• Visit Duration: 30-60 minutes
  • Where: 298/1 Manee Nopparat Road,  Si Phum, Chaing Mai
  • Hours: 6:0am – 5:00pm, Monday to Sunday
  • Cost: Free
  • How to get from Wat Lok Moli to Khao Soi Khun Yai Restaurant: 2 minute walk
A brand new motorbike being blessed by a monk at Wat Lok Moli – Chiang Mai, Thailand
Khao Soi Khun Yai Restaurant

No matter who you ask on where to go to get the best khao soi, they will tell you Khao Soi Khun Yai Restaurant. And, it did not disappoint!

At Khao Soi Khun Yai you get your bowl of beef (35 baht) or chicken (30 baht) curry noodles and a side plate with the normal garnishing goodness of pickled mustard green, chopped red onions, a wedge of lime, and a petri dish of fragrantly roasted chili flakes.

This was without a doubt the best khao soi we had in our time in Chiang Mai. Highly recommended!

  • Visit Duration: 30-60 minutes (depends on the line-up)
  • Where: Sri Poom Road Just after Sri Poom 8 Alley, Chaing Mai
  • Hours: 10:00am – 2:00pm, Monday to Saturday (closed Sunday)
  • Cost: 30 baht (chicken) and 35 baht (beef)
  • How to get from Khao Soi Khun Yai Restaurant to Wat Phra Singh: approx. 12 minute walk

Top Tip: We were told to get there before 12pm to ensure they hadn’t run out.  We were glad we did because they did run out just as were finishing our meals just before 1pm.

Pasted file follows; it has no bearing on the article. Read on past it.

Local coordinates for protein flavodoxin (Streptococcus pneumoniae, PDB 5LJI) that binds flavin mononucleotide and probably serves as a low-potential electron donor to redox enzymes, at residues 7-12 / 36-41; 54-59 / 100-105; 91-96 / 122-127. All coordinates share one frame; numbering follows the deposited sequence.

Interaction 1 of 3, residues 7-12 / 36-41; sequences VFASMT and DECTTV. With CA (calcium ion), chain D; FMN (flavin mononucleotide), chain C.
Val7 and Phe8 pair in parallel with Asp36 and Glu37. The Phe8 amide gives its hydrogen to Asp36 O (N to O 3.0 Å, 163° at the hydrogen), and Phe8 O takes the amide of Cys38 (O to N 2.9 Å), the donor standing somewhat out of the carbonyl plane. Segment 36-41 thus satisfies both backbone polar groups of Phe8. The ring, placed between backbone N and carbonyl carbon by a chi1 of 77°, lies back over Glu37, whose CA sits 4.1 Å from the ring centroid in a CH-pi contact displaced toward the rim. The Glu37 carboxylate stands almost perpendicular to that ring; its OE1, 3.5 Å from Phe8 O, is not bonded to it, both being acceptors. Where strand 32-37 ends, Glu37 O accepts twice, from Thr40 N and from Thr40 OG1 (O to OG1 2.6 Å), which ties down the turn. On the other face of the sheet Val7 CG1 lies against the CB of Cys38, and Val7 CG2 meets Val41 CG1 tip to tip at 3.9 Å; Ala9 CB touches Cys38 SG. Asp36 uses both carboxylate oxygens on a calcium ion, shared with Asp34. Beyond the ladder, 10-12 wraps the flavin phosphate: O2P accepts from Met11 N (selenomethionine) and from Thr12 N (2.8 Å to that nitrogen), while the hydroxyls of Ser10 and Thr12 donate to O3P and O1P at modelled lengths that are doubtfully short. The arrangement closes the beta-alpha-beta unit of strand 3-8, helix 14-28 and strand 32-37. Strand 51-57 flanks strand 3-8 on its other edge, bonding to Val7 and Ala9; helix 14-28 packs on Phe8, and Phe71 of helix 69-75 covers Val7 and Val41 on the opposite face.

Wat Phra Singh

Wat Phra Singh dates back to the 14th Century and is considered one of the most beautiful and revered temples in the walled city. The temple houses a couple of medieval Buddha statues that attract thousands of visitors every year. This is a major monastery in Chiang Mai and over 700 monks stay here.

  • Visit Duration: 45-90 minutes
  • Where: Thanon Samlarn Lane 1, Amphoe Mueang Chiang Mai
  • Hours: 9:00am – 6:00pm, Monday to Sunday
  • Cost: Free (50 baht to visit the main viham)
  • How to get from Wat Phra Singh to Wat Chedi Luang: 2 minute walk
Wat Chedi Luang

You may miss out some of the Buddhist temples in and around the historic city of Chiang Mai while exploring North Thailand, but do not miss out on the magnificent Wat Chedi Luang. The name denotes Temple of the big stupa. Located at the heart of the city, this grandiose ruined temple was set up possibly in the 14th Century.

  • Visit Duration: 30-60 minutes
  • Where: 141/6 Soi Thanon Rachadamnoen, Amphoe Mueang Chiang Mai
  • Hours: 8:00am – 5:00pm, Monday to Sunday
  • Cost: Adults 40 baht, Children 20 baht

Top Tip: This temple is beautiful at night when it is lit up and is very easy to do if you visit the night markets.


Head to Zoe in Yellow Bar and Nightclub, the Old City’s nightlife melting spot. It is a bar with a dance floor, surrounded by seven other bars, each offering slightly different music, ranging from dance, pop, hip hop to drum’n’bass, techno and reggae. Drinks are very reasonable in all the bars, with a beer at Zoe in Yellow costing around 60 baht and a cocktail 100 baht.

  • Where: 40/12 Ratvithi Road, Chiang Mai
  • Hours: Sunset – Midnight, Monday to Sunday
  • Cost: Free Entry

Day 2 – Doi Suthep and Wat Pha Lat

Be sure to wear comfortable shoes and appropriate clothing to visit the temples i.e. clothes that cover your knees, cleavage, midriff and shoulders. Also, if you plan on doing the hike at Wat Pha Lat, bring insect repellent as there are a lot of mosquitos there.